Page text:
It’s Time For Apple To Kill Lightning

One way or another, the future is USB-C

Gabe Salkin
Feb 11, 2018 · 5 min read

After bouncing back on stage in September after unveiling the iPhone X, Tim Cook declared that it was the future of the iPhone, and the future of Apple.

This is what I wish he had next said:

As we look to the future, it’s time that we take stock of the past. The Lightning connector has served us well for the last five years. As the world’s first miniature, reversible connector it showed the rest of the industry the right way to plug in phones and accessories. However, the industry is finally catching up with USB-C.

Cook would continue:

Like on our Macs, USB-C has incredible potential for mobile devices. It is fast, supports quick charging and other protocols like Thunderbolt, networking and high-resolution video. To bring all our products in line, today we are announcing a transition all of our devices to USB-C by the end of next year.

Transitions are always difficult, so Apple will do it’s best to make the process seamless. Starting today, all iOS devices will ship with Lightning to USB-A as well as Lightning to USB-C cables to connect to our newest Macs. Next year, we will start shipping great new updates of our accessories with USB-C support, followed by major updates to our iPads and iPhones with USB-C.

We believe USB-C is the future of personal devices, and we are dedicated to providing our users time to adapt to this new standard.

This hypothetical announcement would send shockwaves through the industry. Consumers might be angry: their accessories once again rendered obsolete á la 30-pin connector.

The tech press could be equally exasperated. Bewildered even by Apple jettisoning their own standard. Is it a play for more profit in their accessories business? An attempt to bolster waning enthusiasm over the MacBook Pros?

It might be all of those things. But it would be the right thing to do.

There is something utopian in the promise of USB-C: the one standard to rule them all. Compact and reversible; up to 100W of power, speeds up to 10 Gbps and an “alternate mode” for networking, Thunderbolt and video. No longer would we struggle with different ports for different protocols or the frustration of inserting a cable incorrectly.

As Marco Arment has written, the reality of USB-C is kind of a disaster. Some ports and cables support faster speeds than others. Some cables don’t support power delivery at all. There’s a dearth of quality USB-C accessories and hubs. Some accessories are so poorly constructed that they damage computers. Devices going “all-in” on the standard (like on the MacBook Pro) have been a frustrating mess for consumers.

The MacBook Pro’s experiment with USB-C is a microcosm of the issues with USB-C writ large. Millions of perfectly good accessories now require dongles. But putting aside that important point, a USB-C future is superior. The technology is solid but what USB-C needs is buy-in from accessory makers; and nothing is more motivating than the iPhone.

Nothing is more motivating than supporting the iPhone

Were Apple to signal the transition to USB-C, it would immediately force accessory makers to adopt the standard. You can’t not support the iPhone. It is the one device virtually all manufacturers support in some way. It is the single greatest way to encourage USB-C adoption.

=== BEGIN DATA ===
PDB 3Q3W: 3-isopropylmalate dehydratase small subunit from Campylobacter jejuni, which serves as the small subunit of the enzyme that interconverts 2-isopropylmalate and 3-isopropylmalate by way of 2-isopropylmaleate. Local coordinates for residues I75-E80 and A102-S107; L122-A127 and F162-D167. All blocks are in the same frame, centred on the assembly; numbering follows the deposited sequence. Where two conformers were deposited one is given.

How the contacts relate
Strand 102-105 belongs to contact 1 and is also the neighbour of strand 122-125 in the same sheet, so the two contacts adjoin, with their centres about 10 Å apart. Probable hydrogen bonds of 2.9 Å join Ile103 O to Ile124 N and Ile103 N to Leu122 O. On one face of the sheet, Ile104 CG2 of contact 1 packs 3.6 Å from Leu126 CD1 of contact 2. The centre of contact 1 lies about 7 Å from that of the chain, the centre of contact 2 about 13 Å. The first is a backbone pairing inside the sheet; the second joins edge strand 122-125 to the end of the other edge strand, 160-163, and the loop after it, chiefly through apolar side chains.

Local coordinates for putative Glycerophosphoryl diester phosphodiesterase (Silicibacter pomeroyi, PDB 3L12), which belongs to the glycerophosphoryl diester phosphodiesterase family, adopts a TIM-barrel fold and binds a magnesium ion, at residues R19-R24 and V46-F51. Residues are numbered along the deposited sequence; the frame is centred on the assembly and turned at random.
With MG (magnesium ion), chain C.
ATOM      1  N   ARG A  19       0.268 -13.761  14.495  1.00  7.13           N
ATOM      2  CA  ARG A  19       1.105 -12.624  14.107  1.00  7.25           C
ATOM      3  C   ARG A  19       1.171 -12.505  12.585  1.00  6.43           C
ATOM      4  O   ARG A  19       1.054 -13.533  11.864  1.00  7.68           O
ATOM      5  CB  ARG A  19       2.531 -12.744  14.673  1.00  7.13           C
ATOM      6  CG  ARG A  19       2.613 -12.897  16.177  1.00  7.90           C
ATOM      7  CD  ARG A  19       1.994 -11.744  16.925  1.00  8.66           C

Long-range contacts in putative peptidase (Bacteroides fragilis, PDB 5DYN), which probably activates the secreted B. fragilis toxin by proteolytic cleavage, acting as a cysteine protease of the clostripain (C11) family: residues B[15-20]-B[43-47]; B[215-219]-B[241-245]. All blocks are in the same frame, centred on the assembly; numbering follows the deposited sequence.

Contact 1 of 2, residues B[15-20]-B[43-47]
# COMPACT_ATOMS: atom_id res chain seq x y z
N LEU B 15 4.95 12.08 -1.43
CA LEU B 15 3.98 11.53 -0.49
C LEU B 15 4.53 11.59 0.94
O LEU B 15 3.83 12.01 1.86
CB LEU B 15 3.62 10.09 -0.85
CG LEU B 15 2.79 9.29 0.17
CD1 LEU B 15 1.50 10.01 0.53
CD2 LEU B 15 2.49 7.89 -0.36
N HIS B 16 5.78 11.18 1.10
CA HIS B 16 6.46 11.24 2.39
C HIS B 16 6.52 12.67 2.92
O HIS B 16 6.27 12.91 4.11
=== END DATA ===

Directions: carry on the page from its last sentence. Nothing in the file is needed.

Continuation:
The benefits of forcing the industry to USB-C could be wide and varied. The Made for iPhone (MFi)sets a baseline of specifications that accessory makers must reach in order for their products to be approved for the iPhone. In one fell swoop, Apple could finally bring some much-needed quality control to the world of USB-C; setting standards in data and power delivery and ensuring safe usage for all devices. MFi becomes not only a symbol of compatibility, but a symbol of quality.

More important than iPhone compatibility would be cross device compatibility. Imagine — gasp — accessories that work on both Android and iPhone, Mac and PC?! Not the craziest idea in the world. Before every phone manufacturer lost their damn mind and removed the headphone jack, we could buy one pair of headphones, period. If manufacturers are hell-bent on exorcising the headphone jack, the least they can do is settle on a common replacement.

(I suppose if Apple wanted to be really stingy, they could use some kind of accessory DRM to allow only MFi accessories to work. It would be cruel, but it’s also a very Apple thing to do.)

The key to this transition would be exactly that: it’s a transition. Apple is actually really, really good at transitions when they try. They’ve done it many times in both hardware and software. It is about communicating with your customers, providing timelines; and ensuring procedures to bridge people into the future. That’s why the MacBook Pro’s cold turkey move to USB-C was so infuriating for customers: there was no warning or transition process.

In this hypothetical coda to Apple’s iPhone announcement, Tim Cook would uncharacteristically show a bit of Apple’s hand — essentially pre-announcing new iPhones, iPads and accessories. What a profound moment of trust and honesty that would be. We all “know” new devices come every year, so why not drop the theatrics for a moment when it most benefits the customer? (Jobs did as much when he signaled the move to Intel, effectively giving consumers an excuse to hold out for new machines.)

Sadly, this is nothing more than a hypothetical, a pipe dream perhaps. We’re still stuck with Lightning; still stuck with crummy USB-C hardware; and still without the transitionary experience I know Apple is capable of.

There’s always next year?

Gabe Salkin

Written by

Lead Engineer for the Aspen Institute’s Digital Team. Part-time writer, full-time nerd. Tweets here: @gabesalkin